We should learn the lessons from the COVID-19 crisis, which has dramatically demonstrated the unpreparedness of the global economy to systemic risks, despite early warning from scientists. In 2019, climate change was linked to at least 15 extreme weather events costing between US$1-10 billion each. The IPCC predicts that such extreme weather events will likely become more frequent with the rise in global temperatures. Investing in high-carbon activities without climate conditionality in the hope that it will help the global economic recovery would only prepare the ground for future systemic crises. Economic stimulus packages should contribute to building a healthier, more resilient, net-zero-emissions economy.
The Energy Transitions Commission is a coalition of leaders from global organisations across the energy, industry, finance and civil society sectors. Their companies and organisations have been hit by the economic downturn, but they continue to be committed to building a better economy. This should be one that enhances the health of people and ecosystems, and that builds our resilience by better anticipating and mitigating risks. In particular, it is vital to reinforce action to address the climate change related risks, by achieving net-zero greenhouse gases emissions by mid-century and driving sustainable economic prosperity.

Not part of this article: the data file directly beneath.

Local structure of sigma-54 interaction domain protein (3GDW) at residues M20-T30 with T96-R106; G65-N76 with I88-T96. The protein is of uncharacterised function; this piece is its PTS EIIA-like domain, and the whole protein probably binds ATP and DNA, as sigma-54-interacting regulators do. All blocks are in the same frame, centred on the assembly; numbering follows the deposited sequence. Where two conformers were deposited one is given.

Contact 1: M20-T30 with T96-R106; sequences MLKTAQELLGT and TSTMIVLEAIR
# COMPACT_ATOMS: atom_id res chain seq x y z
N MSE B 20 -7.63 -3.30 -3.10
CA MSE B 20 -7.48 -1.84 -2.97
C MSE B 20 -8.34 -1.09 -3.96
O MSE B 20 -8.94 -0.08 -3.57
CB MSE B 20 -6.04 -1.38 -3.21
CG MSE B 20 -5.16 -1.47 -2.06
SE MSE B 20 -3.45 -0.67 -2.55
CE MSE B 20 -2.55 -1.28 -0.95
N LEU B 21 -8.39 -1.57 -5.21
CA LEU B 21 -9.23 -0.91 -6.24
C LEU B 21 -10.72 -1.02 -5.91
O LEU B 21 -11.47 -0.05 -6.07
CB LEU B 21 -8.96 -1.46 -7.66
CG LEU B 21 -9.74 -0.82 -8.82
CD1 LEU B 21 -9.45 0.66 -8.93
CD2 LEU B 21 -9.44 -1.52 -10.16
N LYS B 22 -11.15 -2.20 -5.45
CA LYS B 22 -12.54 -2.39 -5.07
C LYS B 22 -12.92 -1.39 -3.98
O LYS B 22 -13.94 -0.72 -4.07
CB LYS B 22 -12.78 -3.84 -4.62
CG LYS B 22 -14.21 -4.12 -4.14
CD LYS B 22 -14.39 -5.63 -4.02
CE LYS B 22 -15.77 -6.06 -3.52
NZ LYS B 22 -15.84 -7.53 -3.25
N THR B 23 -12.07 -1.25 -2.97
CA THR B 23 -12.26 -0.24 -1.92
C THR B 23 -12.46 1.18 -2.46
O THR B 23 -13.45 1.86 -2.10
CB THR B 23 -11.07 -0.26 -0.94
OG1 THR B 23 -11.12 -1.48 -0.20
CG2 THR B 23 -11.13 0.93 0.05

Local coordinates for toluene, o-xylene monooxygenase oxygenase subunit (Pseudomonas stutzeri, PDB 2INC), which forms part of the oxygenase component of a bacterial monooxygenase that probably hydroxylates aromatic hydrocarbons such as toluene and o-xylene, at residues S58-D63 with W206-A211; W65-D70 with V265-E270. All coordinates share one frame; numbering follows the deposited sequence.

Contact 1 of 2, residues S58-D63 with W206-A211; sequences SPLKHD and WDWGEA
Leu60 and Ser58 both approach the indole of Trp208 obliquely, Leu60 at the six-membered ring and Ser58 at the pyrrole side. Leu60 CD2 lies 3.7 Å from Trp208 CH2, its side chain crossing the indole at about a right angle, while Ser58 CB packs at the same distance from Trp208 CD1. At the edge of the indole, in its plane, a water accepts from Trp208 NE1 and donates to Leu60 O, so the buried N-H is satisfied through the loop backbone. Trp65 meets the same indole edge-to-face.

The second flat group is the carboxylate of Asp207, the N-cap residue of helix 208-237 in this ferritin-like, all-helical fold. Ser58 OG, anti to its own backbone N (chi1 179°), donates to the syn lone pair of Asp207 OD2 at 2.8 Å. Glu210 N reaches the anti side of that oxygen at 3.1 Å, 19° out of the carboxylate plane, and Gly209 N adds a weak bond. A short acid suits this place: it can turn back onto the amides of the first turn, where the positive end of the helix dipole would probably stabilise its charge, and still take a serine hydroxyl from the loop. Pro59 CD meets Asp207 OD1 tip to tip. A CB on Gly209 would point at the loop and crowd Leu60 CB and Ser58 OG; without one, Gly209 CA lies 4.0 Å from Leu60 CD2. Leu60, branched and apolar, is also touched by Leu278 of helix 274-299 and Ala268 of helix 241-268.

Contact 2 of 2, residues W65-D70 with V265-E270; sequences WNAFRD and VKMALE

Clean energy, low-carbon and digital solutions are fundamental pillars of a better economy: they can improve the quality of the air we breathe, enhance our quality of life, limit the occurrence of climate-related disasters. They can also underpin new businesses and new jobs: according to IRENA, the cumulative gains for transforming the energy system could reach US$98 trillion between 2020 and 2050, greatly exceeding the related investment costs (US$ 15 trillion) Governments have the choice, the power and the responsibility to build this new economy faster with businesses and civil society. We believe they can do this and help the global economy recover by putting 7 key priorities at the heart of economic stimulus packages.